“I’m concerned about the vote, and I know staff tries to stay on top of this and things happen, but I think it’s close enough that there are some issues and I’d like to at least have the Board of Local Improvements discuss other steps to be taken before we go forward,” said Trustee Michael Garvey, who moved to have the matter tabled.
The Board of Local Improvements consists of Ketchmark, Garvey and trustees Nicole Gilhooley, David LeClere and Michelle Ryan. They will meet to discuss the 4600 Blanchan/Eberly alley at 5:30 p.m. at the village hall, 8820 Brookfield Ave., prior to the village board’s next meeting on Nov. 27.
The Board of Local Improvements met prior to the Nov. 13 village board meeting, voting to recommend moving forward with cost estimates for all three alley paving projects. The village board voted to move ahead with just two.
In addition, the Board of Local Improvements voted to abandon paving projects for four other residential alleys. In three of the four cases, property owners voted against moving ahead.
The fourth – the alley between the 9000 blocks of Sheridan and Grant avenues – was more complicated.
Initially, it appeared that the alley had won approval of a lineal-foot majority. But the Board of Local Improvements later decided that wasn’t the case after an important player for that project, St. Paul Lutheran Church, informed the village it wasn’t interested in paving the alley.
The church hadn’t voted one way or another, said Ketchmark, because they wrongly believed their property tax-exempt status would have shielded them from paying their portion of the alley construction.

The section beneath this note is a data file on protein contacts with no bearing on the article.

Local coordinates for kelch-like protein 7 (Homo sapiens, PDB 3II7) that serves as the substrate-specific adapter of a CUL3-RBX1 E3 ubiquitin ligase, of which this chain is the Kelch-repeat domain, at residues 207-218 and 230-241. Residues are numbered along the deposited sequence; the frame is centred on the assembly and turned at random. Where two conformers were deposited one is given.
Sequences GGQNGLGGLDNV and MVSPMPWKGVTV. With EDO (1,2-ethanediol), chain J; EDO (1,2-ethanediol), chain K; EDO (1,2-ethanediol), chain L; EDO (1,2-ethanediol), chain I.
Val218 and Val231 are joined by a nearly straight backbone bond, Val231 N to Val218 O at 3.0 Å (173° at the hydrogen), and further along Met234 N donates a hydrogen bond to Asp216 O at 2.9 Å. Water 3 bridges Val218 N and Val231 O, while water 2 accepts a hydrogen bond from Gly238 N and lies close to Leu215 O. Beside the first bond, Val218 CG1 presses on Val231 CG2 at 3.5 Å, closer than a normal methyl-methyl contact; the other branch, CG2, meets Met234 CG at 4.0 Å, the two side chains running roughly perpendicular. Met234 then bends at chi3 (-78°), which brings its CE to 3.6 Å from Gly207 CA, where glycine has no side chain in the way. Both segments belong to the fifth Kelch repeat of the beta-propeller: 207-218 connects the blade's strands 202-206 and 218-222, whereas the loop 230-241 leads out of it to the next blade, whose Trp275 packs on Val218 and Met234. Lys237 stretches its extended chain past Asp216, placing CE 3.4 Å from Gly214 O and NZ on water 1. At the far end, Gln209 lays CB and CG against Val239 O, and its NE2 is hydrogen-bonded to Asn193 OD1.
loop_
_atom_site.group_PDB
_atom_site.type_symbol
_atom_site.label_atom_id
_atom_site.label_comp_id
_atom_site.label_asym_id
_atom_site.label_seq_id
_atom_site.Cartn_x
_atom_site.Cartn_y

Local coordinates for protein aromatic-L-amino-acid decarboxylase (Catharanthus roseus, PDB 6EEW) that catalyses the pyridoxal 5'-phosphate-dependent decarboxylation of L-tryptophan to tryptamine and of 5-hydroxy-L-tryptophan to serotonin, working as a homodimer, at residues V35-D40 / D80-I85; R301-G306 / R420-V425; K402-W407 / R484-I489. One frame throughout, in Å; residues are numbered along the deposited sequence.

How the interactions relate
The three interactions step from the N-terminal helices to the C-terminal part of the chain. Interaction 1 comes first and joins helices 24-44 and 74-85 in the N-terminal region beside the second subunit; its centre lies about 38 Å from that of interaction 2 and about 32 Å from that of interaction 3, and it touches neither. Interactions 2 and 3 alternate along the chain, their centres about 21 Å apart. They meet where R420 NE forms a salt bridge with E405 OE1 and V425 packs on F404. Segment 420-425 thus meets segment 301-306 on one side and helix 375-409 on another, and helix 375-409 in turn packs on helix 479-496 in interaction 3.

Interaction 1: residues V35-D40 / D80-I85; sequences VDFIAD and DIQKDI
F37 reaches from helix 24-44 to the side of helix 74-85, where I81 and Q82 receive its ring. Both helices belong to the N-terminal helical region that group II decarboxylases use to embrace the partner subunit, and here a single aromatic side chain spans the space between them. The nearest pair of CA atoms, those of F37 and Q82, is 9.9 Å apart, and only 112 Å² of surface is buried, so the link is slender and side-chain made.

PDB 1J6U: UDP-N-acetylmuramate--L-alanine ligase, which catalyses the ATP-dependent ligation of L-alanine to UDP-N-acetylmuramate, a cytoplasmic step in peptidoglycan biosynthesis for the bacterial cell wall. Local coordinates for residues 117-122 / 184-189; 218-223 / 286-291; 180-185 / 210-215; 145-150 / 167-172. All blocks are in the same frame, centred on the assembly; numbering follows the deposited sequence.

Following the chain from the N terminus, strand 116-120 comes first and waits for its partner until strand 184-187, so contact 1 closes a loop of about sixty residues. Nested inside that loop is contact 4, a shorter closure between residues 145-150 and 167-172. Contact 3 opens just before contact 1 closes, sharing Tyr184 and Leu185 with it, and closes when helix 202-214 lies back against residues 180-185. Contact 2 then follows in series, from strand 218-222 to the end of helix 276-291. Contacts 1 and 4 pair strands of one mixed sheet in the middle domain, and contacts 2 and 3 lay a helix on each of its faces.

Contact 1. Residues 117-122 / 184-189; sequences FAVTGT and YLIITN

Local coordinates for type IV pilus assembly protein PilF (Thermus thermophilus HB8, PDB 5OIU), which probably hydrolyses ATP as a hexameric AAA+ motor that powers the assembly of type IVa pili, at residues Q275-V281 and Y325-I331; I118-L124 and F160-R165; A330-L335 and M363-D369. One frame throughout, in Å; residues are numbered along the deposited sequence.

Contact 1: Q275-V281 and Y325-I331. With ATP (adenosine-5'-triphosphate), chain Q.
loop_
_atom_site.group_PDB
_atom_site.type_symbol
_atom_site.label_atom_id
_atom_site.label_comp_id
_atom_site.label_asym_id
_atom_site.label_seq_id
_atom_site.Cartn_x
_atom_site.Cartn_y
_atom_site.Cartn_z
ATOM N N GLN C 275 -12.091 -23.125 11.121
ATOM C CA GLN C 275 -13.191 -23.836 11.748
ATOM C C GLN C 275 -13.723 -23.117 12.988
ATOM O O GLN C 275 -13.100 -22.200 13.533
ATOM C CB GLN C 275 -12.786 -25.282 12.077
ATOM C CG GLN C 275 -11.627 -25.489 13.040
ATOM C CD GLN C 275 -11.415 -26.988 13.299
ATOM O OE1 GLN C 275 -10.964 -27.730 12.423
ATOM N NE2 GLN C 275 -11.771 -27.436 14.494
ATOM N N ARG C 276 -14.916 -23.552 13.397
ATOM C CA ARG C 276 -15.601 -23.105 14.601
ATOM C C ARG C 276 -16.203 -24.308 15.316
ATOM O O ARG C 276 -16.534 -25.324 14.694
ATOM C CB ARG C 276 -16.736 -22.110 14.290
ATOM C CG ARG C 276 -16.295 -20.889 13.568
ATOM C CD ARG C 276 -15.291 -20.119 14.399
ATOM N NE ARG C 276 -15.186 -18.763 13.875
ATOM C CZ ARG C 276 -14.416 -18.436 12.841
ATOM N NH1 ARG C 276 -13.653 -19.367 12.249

St. Paul Church’s property accounts for about 20 percent of the total lineal feet of the alley.
That didn’t sit well with some residents, who believed the alley was on its way to approval with a majority “yes” vote.
“The people did vote and they did win the yes vote,” said Sue Berthel, a property owner who wants the alley repaved.
Berthel said the people who live along the alley, which floods when it rains, want it paved. The church, whose members use the alley heavily but who don’t live there and aren’t affected by the problems, should pay up.
“Those people don’t live on Sheridan and Grant,” Berthel said. “They don’t pay property taxes, they’re big users of the alley … How can you arbitrarily change your village of Brookfield rules?”
Village Attorney Richard Ramello said the rules used by the village to conduct the petition process aren’t legally binding. Further, he said, it didn’t make any sense to spend tens of thousands of dollars in engineering costs if, at the public hearing stage, there wouldn’t be a majority of property owners in support of paving the alley.
“It’d be kind of a waste of taxpayers’ money to spend the kind of money that’s necessary to prepare the estimate of cost and design specifications and plans and then have an overwhelming majority of the property owners … I don’t think it makes much sense for the Board of Local Improvements to recommend to the board of trustees to do that.”